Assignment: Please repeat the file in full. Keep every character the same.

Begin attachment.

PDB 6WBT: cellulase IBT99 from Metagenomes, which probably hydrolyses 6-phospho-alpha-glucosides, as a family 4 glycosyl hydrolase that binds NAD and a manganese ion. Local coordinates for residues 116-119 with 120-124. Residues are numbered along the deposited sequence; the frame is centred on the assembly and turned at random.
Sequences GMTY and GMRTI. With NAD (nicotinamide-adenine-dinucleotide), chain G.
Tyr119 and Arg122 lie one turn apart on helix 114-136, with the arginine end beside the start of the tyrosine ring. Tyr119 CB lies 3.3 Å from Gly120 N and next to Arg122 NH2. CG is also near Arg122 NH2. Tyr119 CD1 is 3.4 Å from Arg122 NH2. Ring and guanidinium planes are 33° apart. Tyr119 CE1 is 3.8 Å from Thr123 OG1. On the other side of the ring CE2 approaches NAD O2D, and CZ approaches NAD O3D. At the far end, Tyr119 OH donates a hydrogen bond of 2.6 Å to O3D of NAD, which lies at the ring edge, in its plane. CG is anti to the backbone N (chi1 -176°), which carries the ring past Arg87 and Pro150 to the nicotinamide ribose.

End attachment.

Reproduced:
PDB 6WBT: cellulase IBT99 from Metagenomes, which probably hydrolyses 6-phospho-alpha-glucosides, as a family 4 glycosyl hydrolase that binds NAD and a manganese ion. Local coordinates for residues 116-119 with 120-124. Residues are numbered along the deposited sequence; the frame is centred on the assembly and turned at random.
Sequences GMTY and GMRTI. With NAD (nicotinamide-adenine-dinucleotide), chain G.
Tyr119 and Arg122 lie one turn apart on helix 114-136, with the arginine end beside the start of the tyrosine ring. Tyr119 CB lies 3.3 Å from Gly120 N and next to Arg122 NH2. CG is also near Arg122 NH2. Tyr119 CD1 is 3.4 Å from Arg122 NH2. Ring and guanidinium planes are 33° apart. Tyr119 CE1 is 3.8 Å from Thr123 OG1. On the other side of the ring CE2 approaches NAD O2D, and CZ approaches NAD O3D. At the far end, Tyr119 OH donates a hydrogen bond of 2.6 Å to O3D of NAD, which lies at the ring edge, in its plane. CG is anti to the backbone N (chi1 -176°), which carries the ring past Arg87 and Pro150 to the nicotinamide ribose.